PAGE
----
How could the U.S. health-care system benefit from being more accepting of "alternative" therapies, such as acupuncture? Why do women seek alternative therapies more often than men? How does Canada incorporate alternative care into its national health-care system?

Those questions are among those being researched by Amie M. Sherwood '01 of Hamilton, New York, for an honors project in sociology.

She began her research during the summer as a North Country Fellow, meaning that she received grant funding from the University for her expenses, which included travel throughout northern New York State and southern Ontario. Sherwood is continuing her research during her senior year, and recently returned from University-sponsored travel to Vancouver, British Columbia, and San Francisco.

"I am comparing and contrasting the U.S. and Canadian health-care systems," Sherwood says, adding that she is interviewing all sorts of practitioners, including acupuncturists, herbalists, aromatherapists, massage therapists and traditional medical doctors, to get information.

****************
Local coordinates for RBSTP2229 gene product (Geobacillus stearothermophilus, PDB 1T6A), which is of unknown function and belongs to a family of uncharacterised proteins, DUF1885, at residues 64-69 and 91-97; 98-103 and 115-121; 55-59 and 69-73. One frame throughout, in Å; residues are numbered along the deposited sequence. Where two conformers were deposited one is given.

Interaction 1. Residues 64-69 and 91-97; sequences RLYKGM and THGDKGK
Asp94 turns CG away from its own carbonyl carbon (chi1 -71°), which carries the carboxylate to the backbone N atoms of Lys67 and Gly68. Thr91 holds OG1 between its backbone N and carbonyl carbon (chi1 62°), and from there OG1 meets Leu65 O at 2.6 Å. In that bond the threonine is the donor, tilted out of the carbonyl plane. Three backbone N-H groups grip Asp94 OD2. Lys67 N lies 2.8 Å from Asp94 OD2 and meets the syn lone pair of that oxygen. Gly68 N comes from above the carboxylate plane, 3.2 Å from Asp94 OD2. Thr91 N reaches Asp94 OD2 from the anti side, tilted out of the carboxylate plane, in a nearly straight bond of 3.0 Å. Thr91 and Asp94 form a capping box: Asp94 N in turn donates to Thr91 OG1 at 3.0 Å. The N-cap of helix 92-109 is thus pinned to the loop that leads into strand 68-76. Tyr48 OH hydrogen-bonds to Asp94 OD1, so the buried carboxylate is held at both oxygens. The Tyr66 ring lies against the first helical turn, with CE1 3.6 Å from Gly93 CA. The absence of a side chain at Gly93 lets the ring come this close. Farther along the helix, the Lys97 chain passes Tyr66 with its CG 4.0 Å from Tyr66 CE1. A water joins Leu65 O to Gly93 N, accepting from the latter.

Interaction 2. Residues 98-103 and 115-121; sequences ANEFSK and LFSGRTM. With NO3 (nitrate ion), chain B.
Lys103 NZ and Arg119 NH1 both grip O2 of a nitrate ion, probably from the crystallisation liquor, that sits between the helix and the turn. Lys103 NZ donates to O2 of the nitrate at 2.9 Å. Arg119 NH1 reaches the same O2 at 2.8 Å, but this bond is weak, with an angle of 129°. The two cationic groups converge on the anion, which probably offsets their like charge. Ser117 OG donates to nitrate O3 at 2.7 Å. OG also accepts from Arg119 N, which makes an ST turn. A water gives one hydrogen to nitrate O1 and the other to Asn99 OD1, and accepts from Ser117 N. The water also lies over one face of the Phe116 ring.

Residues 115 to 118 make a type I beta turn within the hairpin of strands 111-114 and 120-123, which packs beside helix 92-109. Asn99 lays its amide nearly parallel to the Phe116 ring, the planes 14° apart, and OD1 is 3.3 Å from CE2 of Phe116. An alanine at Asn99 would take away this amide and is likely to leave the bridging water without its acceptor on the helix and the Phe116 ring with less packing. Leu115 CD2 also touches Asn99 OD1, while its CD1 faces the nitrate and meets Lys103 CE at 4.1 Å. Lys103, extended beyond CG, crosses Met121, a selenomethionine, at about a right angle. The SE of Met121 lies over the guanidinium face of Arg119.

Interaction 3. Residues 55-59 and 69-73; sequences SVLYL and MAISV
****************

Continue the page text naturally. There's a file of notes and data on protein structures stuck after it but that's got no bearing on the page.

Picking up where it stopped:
"I want to find out what we cam do to improve health care in the United States," Sherwood says. "Canada has much better health care, and they are more accepting of alternative health-care practices. I want to see if it could work here. Not much research has been done on this topic so far."

In addition to completing an honors project, Sherwood says that she may continue her studies in graduate school, focusing on public health issues.

On campus, Sherwood is a resident of the Outdoor Alternatives "theme house," one of several at St. Lawrence where students interested in environmental issues may live. She also has studied in Austria, participated in crew as a club sport and has tutored area school children in reading.

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